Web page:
It’s Ok to Ask for Help on the Water

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Wading across swift high water safely is best done with a partner. Photo: Louis Cahill

A lot of fly fisherman of both sexes get a little hesitant when it comes to holding hands or locking arms with people that aren’t kin.

If you don’t suffer from Haphephobia, then don’t act like it when you’re wading in and around trout water that’s challenging to navigate, in remote areas off the beaten path or during cold weather. Making the mistake of trying to do everything on your own when you know darn well you need assistance can turn out to be a very dumb decision and put you in harms way. One that can quickly ruin a days fishing or even an entire trip. It’s very important to always be willing to accept a helping hand when the outdoors puts safety at risk. The majority of us enjoy fly fishing with company, and when we’re fortunate enough to have it, we should always stick together and be ready to help one another out when the need arises.

Last year steelhead fishing in the Northeast during single digit temperatures, I found out first hand how important it can be to wade high water with a partner. Wading across the deep fast river, the current lifted my feet off the bottom unexpectedly, and I quickly plunged into the 32 degree water. My buddy Murphy Kane following right behind me, saved the day when he immediately grabbed my chest pack like a ninja and lifting me up. He did it so quick in fact, I some how managed to walk away without any water making it down into my waders. I had my Simms ProDry Gore-Tex Jacket zipped all the way up, velcro cuffs strapped down tight around my wrists and my wading belt cinched tight around the outside of my jacket and waders. These precautions were meant to keep me extra warm in the freezing temperatures but ironically, they also ended up providing me with a surprisingly water tight seal. Not indefinitely of course, but water tight enough to handle a quick dunking without causing catastrophic failure and soaking me to the bone. Just minutes later, I was able to return the favor when Murphy lost his balance and almost went down himself. If either of us would have tried to be tough guys and wade on our own, both of us would have been making a trip back to the truck and lodging to completely change out our gear. Think about this next time you’re out and find yourself in a similar situation. Be safe and accept the help of your fellow comrade when you need it. Sticking close to one another will also be helpful for netting each others fish and strategizing on the water.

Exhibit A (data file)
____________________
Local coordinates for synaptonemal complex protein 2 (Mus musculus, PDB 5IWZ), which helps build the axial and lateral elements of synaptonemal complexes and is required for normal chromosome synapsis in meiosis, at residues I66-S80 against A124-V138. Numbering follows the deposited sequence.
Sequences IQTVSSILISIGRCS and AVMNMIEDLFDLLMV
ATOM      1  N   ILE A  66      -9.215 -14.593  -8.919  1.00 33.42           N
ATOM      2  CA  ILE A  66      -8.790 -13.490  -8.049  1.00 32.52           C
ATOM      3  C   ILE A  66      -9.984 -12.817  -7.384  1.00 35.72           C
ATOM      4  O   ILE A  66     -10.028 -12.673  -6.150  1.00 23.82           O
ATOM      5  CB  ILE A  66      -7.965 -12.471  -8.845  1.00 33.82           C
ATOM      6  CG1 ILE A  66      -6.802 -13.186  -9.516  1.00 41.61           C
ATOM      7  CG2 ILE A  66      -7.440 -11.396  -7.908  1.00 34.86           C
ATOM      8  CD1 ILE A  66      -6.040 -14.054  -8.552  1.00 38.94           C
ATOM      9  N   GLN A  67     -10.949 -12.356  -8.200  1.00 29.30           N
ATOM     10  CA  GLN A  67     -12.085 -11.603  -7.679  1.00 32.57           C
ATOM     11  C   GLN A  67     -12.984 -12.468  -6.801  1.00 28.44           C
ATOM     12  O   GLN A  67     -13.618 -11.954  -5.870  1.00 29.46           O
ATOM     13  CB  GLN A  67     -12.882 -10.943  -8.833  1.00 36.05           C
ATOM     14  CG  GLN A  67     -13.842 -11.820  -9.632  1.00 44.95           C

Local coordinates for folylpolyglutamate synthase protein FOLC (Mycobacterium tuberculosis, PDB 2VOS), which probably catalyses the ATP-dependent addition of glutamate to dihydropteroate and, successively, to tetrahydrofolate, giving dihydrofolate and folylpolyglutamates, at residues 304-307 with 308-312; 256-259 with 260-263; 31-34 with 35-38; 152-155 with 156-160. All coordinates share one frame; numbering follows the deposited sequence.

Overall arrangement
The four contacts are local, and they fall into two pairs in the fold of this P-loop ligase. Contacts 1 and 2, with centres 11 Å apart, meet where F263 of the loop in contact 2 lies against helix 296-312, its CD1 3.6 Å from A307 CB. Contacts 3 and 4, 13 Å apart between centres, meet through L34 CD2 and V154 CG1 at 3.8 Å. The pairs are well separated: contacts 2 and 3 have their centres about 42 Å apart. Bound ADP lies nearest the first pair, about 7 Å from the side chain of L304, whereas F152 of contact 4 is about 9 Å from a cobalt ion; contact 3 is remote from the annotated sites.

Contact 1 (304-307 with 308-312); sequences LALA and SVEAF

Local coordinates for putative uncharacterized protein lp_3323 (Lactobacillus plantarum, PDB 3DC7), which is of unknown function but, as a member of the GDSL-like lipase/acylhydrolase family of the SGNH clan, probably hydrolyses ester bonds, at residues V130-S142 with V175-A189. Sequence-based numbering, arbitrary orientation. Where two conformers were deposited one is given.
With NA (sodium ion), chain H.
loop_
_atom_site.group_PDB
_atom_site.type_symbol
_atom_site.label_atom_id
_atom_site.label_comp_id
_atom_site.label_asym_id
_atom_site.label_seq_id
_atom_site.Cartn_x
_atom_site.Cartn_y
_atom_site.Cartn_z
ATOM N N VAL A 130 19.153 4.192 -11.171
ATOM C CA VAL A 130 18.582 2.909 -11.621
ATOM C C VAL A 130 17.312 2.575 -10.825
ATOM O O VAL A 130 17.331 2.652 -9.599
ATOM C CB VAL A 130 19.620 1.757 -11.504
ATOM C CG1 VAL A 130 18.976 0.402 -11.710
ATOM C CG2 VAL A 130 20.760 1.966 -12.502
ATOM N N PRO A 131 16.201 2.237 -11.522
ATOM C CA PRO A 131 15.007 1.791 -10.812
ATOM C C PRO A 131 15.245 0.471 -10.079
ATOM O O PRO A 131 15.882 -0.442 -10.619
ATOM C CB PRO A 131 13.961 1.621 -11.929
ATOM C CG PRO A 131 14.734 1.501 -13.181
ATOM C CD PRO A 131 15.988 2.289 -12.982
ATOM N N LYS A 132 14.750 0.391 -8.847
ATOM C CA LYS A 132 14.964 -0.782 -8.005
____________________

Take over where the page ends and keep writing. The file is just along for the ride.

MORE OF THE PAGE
Keep it Reel,

Come fish with us in the Bahamas!

Kent Klewein
Gink & Gasoline
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6 thoughts on “It’s Ok to Ask for Help on the Water

  1. I had this same experience just a few months ago fishing with my mother. She was fishing next to a really deep hole with fast current. She was about waist deep and there was a drop off. She went to turn around and the current pulled her towards the deep hole. She fell backwards and at first started laughing. It was pretty funny until the current held her in the deep run and she couldn’t move right on her own. She was kind of sitting in the water with just her head and feet near the surface. What made it get more sketchy is she started sinking. I moved in and grabbed her arm trying not to get sucked in the current myself. I got her out ok. She wasn’t very wet as well. It does seem if you have multiple layers on, chest waders and a good jacket it takes awhile for the waders to fille up with water. She just had a little water in the waders but nothing lower than her thigh. I was glad I was there. I’m not sure what she would have done if she sank and went under.

  2. I can tell you that being a 140 pound guy this is a life saver. Two guys crossing the river in tandem is much safer than single. Not only to keep you dry but safe. A cold water dump could be life threatening. You owe it to your friends and family to stay safe.
    Too many guys are afraid of looking stupid so they dont ask for help and in turn often look more stupid because they fall in the river or other potential threatening items occur.
    Had a friend who was too macho to wear a harness fall from a treestand and ended up in the hospital with serious injuries.

  3. I am of small stature and on the other side of being considered youthful, but am still adventurous and always looking for good water so when I am out fishing my fishing pals, all much larger than I and half my age, help me through the high and rough water, I greatly appreciate it and always let them know, for without them I surely would go down and miss some awesome fishing opportunities.

  4. Now in my late sixties, and still often fish alone, I have made myself an unbreakable rule – if the water even looks too deep (over mid-thigh), or too fast, it almost certainly is, so I don’t even try to wade it alone.
    I have no problem asking for help if someone is around, and have never had anything but willing assistance. Indeed the older I get the less I have to ask for assistance, it is usually offered – and gratefully accepted.

  5. Yup. No sense in killing yourself because you’re too damn prideful to ask for some help. Besides, holding your buddy’s hand isn’t that bad….

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